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The Cost Of Ukraine War, Russia Mulls Higher Taxes For Rich And Companies; Russian Economy Completely Driven By The War, Not Winning And Cannot Afford To Lose!

Russia, in response to the financial strains of its ongoing military actions in Ukraine, has announced plans to implement tax increases targeting businesses and high-income individuals. These measures would significantly increase government revenue, depleted by sanctions disrupting lucrative energy sales to Europe since Moscow's military intervention began in February 2022. While enduring economic sanctions and global isolation stemming from its involvement in Ukraine, the Russian economy is pressured as there is no victory in sight.

Russia has announced plans to raise taxes on businesses and the wealthy as it scrambles for additional revenue to fund its invasion of Ukraine.

Since the initiation of military action in February 2022, government expenditure has surpassed income by tens of billions of dollars due to sanctions disrupting profitable energy sales to Europe.

The Ministry of Finance revealed proposals, including revised tax brackets for high-income earners and an uptick in corporate taxes.

According to Interfax news agency, referencing calculations from the Finance Ministry, these adjustments are anticipated to generate approximately 2.6 trillion rubles ($29 billion) annually.

Finance Minister Anton Siluanov stated that these changes aim to establish an equitable and stable tax framework, asserting that the additional funds would enhance Russia’s economic stability. The proposed alterations are slated to take effect starting 2025.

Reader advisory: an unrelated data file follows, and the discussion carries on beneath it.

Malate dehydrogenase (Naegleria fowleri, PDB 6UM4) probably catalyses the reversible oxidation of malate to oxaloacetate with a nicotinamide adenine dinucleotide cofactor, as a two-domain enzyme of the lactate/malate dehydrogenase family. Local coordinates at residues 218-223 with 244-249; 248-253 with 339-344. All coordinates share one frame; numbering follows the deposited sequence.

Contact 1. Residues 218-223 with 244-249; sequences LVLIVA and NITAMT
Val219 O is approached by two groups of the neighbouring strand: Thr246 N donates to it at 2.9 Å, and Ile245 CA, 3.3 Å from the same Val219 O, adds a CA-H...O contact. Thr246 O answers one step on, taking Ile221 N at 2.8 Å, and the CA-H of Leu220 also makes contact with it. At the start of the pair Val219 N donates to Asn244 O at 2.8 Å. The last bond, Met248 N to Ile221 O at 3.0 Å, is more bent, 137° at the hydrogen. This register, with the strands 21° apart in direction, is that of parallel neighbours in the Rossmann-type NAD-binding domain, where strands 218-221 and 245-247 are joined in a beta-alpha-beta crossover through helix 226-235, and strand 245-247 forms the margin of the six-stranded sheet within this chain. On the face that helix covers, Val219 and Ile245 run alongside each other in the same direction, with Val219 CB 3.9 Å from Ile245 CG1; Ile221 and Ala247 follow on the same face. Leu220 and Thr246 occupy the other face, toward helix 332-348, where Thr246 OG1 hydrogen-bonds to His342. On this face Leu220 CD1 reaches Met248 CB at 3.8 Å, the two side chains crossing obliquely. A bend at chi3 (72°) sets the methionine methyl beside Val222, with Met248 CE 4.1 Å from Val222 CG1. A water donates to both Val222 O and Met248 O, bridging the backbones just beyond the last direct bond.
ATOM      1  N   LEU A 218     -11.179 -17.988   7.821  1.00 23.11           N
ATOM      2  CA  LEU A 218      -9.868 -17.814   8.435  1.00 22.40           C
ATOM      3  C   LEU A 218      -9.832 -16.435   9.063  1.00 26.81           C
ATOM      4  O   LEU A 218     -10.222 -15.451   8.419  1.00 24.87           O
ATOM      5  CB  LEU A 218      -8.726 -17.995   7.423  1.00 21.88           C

Russia, Wealthy, Taxes, Ukraine War

Ahead of securing his fifth presidential term in March, President Vladimir Putin hinted at tax hikes for corporations and affluent individuals, marking a departure from the flat income tax rate that characterized his economic policy over the past two decades.

Presently, the income tax stands at 13 percent for the majority of Russians, while higher earners face a 15 percent rate.

However, under the proposed amendments, the 15 percent rate would be applicable to annual incomes ranging between 2.4 and 5 million rubles ($27,000-56,000), with progressively higher rates of 18 percent, 20 percent, and 22 percent for higher income brackets.

The peak rate would be levied on earnings exceeding 50 million rubles ($560,000).

Siluanov emphasised that these changes would impact 2 million individuals, with provisions for rebates benefiting families with two or more children.

Additionally, corporate tax rates are slated to rise from 20 percent to 25 percent, projecting an increment of 1.6 trillion rubles ($18 billion) to the budget in 2025 and 11.1 trillion rubles ($125.3 billion) by 2030, according to Interfax.

The Finance Ministry attributed the potential increase in corporate tax rates to the expanding share of profitable enterprises in the economy.

According to the Finance Ministry, soldiers engaged in combat operations in Ukraine will receive exceptional tax relief.

Russia’s combined budget deficit for 2022 and 2023 amounted to approximately 6.5 trillion rubles ($73 billion).

This year, the projected deficit stands at 1.6 trillion rubles ($18 billion), equivalent to around 0.9 percent of the gross domestic product (GDP).

The Heavy Cost Of Ukraine War

Russia finds itself in a shaky economic position, as its entire economy is now intertwined with the ongoing conflict in Ukraine and is caught in a delicate balance where neither victory nor defeat is financially sustainable.

Two years following its full-scale invasion of Ukraine, Russia continues to struggle with an unprecedented number of economic sanctions which have led to its exclusion from major global financial services, with approximately €260 billion (£222 billion) of its central bank assets frozen.